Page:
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Distortion of Size Distributions by Condensation and Evaporation in Aerosol Instruments

Biswas, Pratim and Jones, Carol L. and Flagan, Richard C. (1987) Distortion of Size Distributions by Condensation and Evaporation in Aerosol Instruments. Aerosol Science and Technology, 7 (2). pp. 231-246. ISSN 0278-6826. doi:10.1080/02786828708959161.

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Aerosols that contain volatile species or condensable vapors may be altered by changes in temperature, pressure, and vapor concentration. When such changes occur within aerosol sampling instruments, the measured size distribution can be distorted significantly. The distortion of particle size distributions in a number of commonly used aerosol instruments, including cascade impactors, both conventional and low pressure instruments, and optical particle counters, is explored both theoretically and experimentally in this paper. Ammonium sulfate aerosols in humid atmospheres have been used to test the instruments. In a low pressure impactor in which the pressure is intentionally reduced to facilitate the collection of small particles, a water containing particle may shrink due to evaporation as the pressure is reduced. However, if the sample flow is also accelerated to high velocities, aerodynamic cooling can lead to condensation of water vapor and particle growth. Either of these competing effects may lead to erroneous estimates of the particle size distribution. Optical particle counters generally use a recirculated sheath airflow. Pumps and electrical dissipation heat this air, leading to a temperature increase that shifts the vapor equilibrium, causing a decrease in particle size due to evaporation. Modifications have been made to avoid this distortion in measured size distributions.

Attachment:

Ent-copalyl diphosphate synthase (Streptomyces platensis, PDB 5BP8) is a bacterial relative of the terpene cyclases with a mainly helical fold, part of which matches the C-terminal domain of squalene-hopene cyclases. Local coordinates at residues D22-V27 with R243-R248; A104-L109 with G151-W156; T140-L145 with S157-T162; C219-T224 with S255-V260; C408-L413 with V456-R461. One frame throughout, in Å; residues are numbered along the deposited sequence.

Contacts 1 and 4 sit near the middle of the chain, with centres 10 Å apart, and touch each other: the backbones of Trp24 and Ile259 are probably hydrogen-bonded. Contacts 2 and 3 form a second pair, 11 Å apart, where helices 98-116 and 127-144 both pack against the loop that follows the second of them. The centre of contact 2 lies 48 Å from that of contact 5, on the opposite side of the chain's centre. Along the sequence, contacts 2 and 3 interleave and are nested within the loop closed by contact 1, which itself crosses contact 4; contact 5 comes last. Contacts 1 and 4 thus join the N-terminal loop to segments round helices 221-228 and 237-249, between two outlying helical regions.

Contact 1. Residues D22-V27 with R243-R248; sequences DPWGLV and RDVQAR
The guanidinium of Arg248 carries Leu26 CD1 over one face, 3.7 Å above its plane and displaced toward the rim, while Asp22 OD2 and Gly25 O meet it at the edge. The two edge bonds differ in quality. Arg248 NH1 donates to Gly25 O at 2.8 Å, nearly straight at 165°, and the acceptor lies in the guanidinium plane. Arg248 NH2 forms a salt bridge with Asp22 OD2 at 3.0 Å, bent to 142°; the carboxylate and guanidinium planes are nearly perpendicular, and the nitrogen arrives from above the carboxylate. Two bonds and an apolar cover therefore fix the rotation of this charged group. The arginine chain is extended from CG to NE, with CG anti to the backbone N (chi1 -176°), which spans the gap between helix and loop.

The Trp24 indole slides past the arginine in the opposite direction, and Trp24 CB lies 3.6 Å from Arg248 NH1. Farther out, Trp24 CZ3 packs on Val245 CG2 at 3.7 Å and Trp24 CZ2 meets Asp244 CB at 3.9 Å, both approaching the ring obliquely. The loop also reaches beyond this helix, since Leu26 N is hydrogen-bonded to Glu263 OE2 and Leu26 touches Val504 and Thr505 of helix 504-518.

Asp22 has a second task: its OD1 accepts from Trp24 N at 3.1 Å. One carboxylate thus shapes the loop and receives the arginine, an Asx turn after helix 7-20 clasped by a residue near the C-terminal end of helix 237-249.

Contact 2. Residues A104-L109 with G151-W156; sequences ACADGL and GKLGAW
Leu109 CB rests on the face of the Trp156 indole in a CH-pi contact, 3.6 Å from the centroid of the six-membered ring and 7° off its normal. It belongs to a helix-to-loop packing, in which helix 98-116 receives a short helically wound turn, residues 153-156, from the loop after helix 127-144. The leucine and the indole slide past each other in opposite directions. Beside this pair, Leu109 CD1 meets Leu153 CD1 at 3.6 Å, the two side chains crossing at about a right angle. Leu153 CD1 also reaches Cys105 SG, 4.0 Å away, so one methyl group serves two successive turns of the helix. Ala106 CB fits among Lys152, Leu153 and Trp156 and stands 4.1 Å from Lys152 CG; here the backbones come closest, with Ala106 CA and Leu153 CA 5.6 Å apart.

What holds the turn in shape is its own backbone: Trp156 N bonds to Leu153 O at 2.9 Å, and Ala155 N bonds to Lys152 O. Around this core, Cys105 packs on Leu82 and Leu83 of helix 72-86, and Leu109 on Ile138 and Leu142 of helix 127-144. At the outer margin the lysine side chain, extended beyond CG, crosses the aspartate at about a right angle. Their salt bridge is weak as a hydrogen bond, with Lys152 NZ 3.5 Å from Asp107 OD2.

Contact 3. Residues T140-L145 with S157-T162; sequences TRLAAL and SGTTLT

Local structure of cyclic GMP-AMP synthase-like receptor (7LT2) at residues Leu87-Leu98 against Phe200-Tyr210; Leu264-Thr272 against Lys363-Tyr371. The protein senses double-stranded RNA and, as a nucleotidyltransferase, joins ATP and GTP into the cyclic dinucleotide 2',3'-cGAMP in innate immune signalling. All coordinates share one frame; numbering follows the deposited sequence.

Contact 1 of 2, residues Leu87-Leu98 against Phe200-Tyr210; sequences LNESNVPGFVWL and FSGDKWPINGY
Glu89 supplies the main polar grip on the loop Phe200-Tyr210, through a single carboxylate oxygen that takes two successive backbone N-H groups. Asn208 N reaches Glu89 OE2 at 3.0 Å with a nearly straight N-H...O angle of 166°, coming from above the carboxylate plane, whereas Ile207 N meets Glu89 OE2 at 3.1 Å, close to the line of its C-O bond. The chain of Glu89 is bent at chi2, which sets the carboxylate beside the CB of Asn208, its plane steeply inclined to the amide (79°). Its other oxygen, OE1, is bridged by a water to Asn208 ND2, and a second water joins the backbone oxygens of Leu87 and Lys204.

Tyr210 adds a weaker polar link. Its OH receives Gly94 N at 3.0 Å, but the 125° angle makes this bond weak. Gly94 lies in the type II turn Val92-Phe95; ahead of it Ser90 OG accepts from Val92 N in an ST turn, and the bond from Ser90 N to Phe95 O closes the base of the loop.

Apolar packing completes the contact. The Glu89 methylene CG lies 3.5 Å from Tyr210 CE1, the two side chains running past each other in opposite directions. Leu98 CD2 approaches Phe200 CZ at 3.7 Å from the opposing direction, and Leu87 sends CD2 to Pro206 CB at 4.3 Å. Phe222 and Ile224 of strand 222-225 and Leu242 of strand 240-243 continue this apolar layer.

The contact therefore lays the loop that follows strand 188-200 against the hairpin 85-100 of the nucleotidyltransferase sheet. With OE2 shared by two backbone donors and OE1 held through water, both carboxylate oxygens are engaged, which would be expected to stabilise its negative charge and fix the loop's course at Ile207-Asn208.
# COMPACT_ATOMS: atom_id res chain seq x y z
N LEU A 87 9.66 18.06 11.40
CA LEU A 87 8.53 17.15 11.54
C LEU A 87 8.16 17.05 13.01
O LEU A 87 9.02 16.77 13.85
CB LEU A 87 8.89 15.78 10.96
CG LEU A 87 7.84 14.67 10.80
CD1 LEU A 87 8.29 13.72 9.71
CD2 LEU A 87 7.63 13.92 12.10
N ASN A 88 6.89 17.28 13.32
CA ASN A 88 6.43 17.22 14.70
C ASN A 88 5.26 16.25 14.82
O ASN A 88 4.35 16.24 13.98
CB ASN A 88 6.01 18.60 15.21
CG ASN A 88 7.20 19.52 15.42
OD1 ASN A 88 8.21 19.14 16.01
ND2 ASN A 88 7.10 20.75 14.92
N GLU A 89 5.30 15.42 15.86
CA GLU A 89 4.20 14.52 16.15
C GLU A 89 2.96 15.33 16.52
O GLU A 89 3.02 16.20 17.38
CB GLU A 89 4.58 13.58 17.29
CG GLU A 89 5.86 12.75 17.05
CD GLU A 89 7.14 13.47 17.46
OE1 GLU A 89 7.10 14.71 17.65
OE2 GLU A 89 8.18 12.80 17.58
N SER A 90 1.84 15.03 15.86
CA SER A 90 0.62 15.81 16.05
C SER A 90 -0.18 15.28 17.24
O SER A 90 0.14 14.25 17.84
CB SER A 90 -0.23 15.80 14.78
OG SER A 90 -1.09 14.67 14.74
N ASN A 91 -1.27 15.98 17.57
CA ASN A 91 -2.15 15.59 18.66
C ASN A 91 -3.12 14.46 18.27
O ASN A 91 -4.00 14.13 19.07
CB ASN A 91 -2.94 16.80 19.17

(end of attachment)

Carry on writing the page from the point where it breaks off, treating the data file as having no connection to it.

Item Type:Article
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Flagan, Richard C.0000-0001-5690-770X
Additional Information:© 1987 American Association for Aerosol Research. Received May 1986; accepted 28 October 1986 This research was supported by Environmental Protection Agency Grants R-809191 and 810857. The conclusions represent the views of the authors and do not necessarily represent the opinion, policies, or recomendation of the U.S. Environmental Protection Agency.
Funding AgencyGrant Number
Environmental Protection Agency (EPA)R-809191010
Environmental Protection Agency (EPA)R-810857
Issue or Number:2
Record Number:CaltechAUTHORS:20150630-170058965
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Usage Policy:No commercial reproduction, distribution, display or performance rights in this work are provided.
ID Code:58721
Deposited By: Irina Meininger
Deposited On:08 Sep 2015 19:58
Last Modified:10 Nov 2021 22:09

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